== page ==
God’s Museum of Art: Scottsdale Collection
The greatest reason The Roaming Boomers® love to roam is to simply admire creation. To us, the world is God’s museum of art.
Today, we spent time in the Scottsdale collection.
To me, there’s a certain nostalgia about the southwest. Perhaps it was the steady diet of western-style television shows from my childhood. Why, I even had me a red cowboy hat and a six-shooter on my hip. I shot my dastardly younger brother countless times for robbing banks, holding up stage coaches, and for just being a general rabble-rouser.
This picture is not me, but you get the idea. Right?
Today, Carol and I were out for a short hike in the Sonoran desert. I snapped this scene with my trusty iPhone, and, as I’m feeling a little nostalgic at the moment, I decide to give my photograph a nostalgic, “old-time” photographic look as well.
Less I digress further, let me share this scene from God’s Scottsdale Collection.
It Memorial Day. That means that it’s foresummer here in Arizona. Arizona has 5 seasons: winter, spring, foresummer (hot & dry), summer (
In this scene, we are walking through one of Scottsdale’s countless washes. A wash is a dry river bed. However, when the monsoonal rains come to the desert in the summer, these washes will be filled with raging waters heading downstream eventually making their way into the Verde river and ultimately the ocean.
As we walk along the path, everywhere you look there’s a mother and father Gamble’s Quail fluttering about. The skies are full of flying dove, and nearly every step finds a little scurrying reptile.
I don’t know the species, but there exists here a little reptile that resembles a miniature dinosaur. I smile every time I see one. As you approach, he lifts up off of his belly, kind of like those cars that are popular in the southwest that are lifted up by hydraulics. He tilts his head to the side, and in my mind, his tongue is hanging out of his mouth like a dog’s does with his head hanging out of a car window. And, away he runs like a bat-out-of-hell. I love it!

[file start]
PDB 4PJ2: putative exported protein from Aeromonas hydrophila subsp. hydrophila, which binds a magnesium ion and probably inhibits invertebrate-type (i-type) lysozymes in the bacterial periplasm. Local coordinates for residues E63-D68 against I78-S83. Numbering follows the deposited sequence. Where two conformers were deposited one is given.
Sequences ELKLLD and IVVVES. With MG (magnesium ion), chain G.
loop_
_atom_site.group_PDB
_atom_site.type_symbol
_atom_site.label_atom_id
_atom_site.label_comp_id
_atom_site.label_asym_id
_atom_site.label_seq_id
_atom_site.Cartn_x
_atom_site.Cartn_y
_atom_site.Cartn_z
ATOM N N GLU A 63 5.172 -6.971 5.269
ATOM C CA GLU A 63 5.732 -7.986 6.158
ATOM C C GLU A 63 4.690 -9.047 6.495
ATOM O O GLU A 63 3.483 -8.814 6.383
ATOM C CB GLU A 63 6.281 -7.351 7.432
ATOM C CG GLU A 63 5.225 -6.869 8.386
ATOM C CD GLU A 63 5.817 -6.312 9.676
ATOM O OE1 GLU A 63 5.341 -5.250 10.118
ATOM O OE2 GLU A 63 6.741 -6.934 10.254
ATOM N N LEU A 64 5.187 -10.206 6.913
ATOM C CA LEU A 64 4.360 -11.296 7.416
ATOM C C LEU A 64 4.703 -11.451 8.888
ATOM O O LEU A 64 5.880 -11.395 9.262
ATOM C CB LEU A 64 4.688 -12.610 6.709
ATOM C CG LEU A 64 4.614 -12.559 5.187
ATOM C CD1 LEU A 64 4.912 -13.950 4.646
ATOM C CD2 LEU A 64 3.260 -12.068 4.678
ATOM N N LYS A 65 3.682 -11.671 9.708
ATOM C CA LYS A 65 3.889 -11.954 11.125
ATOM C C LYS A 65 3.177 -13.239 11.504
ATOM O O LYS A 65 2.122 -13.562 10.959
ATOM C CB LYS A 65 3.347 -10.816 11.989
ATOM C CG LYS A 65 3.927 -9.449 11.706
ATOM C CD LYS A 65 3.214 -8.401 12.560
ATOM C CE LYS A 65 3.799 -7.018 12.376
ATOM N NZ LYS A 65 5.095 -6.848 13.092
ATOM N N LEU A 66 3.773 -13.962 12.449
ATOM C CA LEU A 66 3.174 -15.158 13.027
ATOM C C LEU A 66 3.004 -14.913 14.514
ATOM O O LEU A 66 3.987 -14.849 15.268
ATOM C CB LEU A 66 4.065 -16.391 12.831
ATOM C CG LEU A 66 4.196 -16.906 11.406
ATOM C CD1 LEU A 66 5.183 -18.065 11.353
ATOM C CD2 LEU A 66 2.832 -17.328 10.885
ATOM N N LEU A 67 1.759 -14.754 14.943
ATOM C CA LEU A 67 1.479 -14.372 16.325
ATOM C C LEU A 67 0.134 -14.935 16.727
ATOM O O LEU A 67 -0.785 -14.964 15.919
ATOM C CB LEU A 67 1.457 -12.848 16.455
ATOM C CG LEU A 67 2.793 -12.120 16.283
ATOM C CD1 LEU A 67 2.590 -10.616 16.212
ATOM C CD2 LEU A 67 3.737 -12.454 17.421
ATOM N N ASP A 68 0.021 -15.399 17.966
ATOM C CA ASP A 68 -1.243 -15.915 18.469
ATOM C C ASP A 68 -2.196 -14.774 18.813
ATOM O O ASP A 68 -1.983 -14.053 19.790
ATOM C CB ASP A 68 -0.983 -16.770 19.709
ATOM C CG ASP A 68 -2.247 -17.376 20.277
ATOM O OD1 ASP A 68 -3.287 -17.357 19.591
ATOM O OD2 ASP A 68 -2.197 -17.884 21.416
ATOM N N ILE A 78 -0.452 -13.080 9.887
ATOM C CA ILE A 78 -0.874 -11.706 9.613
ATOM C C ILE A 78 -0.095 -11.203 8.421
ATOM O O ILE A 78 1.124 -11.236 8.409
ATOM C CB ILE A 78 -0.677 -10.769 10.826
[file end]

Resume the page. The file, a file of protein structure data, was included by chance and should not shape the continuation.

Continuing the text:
We didn’t see any today, but this desert is also home to the oft-feared Diamondback Rattlesnake. We’ve encountered quite a few since our days in the desert. We’ve learned that they won’t bother you if you don’t bother them. And, perhaps most importantly, their famous rattles make you aware of the snake’s presence long before you encounter them visually.
As you can see, there are two mighty saguaro in this scene. The one on the left stands proudly with arms stretched towards the sky, while the saguaro to his right is awkwardly standing with all of its arms pointing down. Most unusual, me thinks.
In the middle of the scene, just to the left of the pathway, a dead ironwood tree stands. With its incredibly strong wood, this twisted overseer will likely remain a part of the landscape for decades to come. There is a massive packrat nest built at the base the tree. We don’t like packrats, they are very destructive. In fact, they recently destroyed one of our out-door pillows seeking goodies for their nest. Those little buggers!
Lastly, if you gaze into the background, you can see Black Mountain rising 3,398 feet into the sky. You can’t see it in this photograph, but Black Mountain is unique in that half of the mountain is covered in Precambrian metamorphic rocks, while the other half is covered with massive Precambrian granite boulders. In fact, it is in this very landscape that the world-famous Boulders Resort resides.
Well, I suppose I rambled on enough. I hope you enjoyed your docent tour of God’s Museum of Art: Scottsdale Collection.
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